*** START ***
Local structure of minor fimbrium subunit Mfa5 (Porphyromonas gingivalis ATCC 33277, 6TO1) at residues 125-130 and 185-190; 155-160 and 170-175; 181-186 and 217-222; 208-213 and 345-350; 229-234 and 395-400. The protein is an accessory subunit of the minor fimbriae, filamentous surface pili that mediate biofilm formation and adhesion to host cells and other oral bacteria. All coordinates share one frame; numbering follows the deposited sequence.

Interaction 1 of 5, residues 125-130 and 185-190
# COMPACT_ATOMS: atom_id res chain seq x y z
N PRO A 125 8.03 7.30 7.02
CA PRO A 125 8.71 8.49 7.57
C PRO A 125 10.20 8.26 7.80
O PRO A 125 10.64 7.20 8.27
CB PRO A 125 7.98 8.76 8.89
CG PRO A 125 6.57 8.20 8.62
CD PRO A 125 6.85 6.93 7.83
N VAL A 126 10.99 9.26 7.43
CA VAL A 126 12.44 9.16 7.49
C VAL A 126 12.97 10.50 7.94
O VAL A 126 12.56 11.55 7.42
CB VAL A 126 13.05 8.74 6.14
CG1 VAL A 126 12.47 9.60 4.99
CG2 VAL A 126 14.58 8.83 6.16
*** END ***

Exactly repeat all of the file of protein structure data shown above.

Local structure of minor fimbrium subunit Mfa5 (Porphyromonas gingivalis ATCC 33277, 6TO1) at residues 125-130 and 185-190; 155-160 and 170-175; 181-186 and 217-222; 208-213 and 345-350; 229-234 and 395-400. The protein is an accessory subunit of the minor fimbriae, filamentous surface pili that mediate biofilm formation and adhesion to host cells and other oral bacteria. All coordinates share one frame; numbering follows the deposited sequence.

Interaction 1 of 5, residues 125-130 and 185-190
# COMPACT_ATOMS: atom_id res chain seq x y z
N PRO A 125 8.03 7.30 7.02
CA PRO A 125 8.71 8.49 7.57
C PRO A 125 10.20 8.26 7.80
O PRO A 125 10.64 7.20 8.27
CB PRO A 125 7.98 8.76 8.89
CG PRO A 125 6.57 8.20 8.62
CD PRO A 125 6.85 6.93 7.83
N VAL A 126 10.99 9.26 7.43
CA VAL A 126 12.44 9.16 7.49
C VAL A 126 12.97 10.50 7.94
O VAL A 126 12.56 11.55 7.42
CB VAL A 126 13.05 8.74 6.14
CG1 VAL A 126 12.47 9.60 4.99
CG2 VAL A 126 14.58 8.83 6.16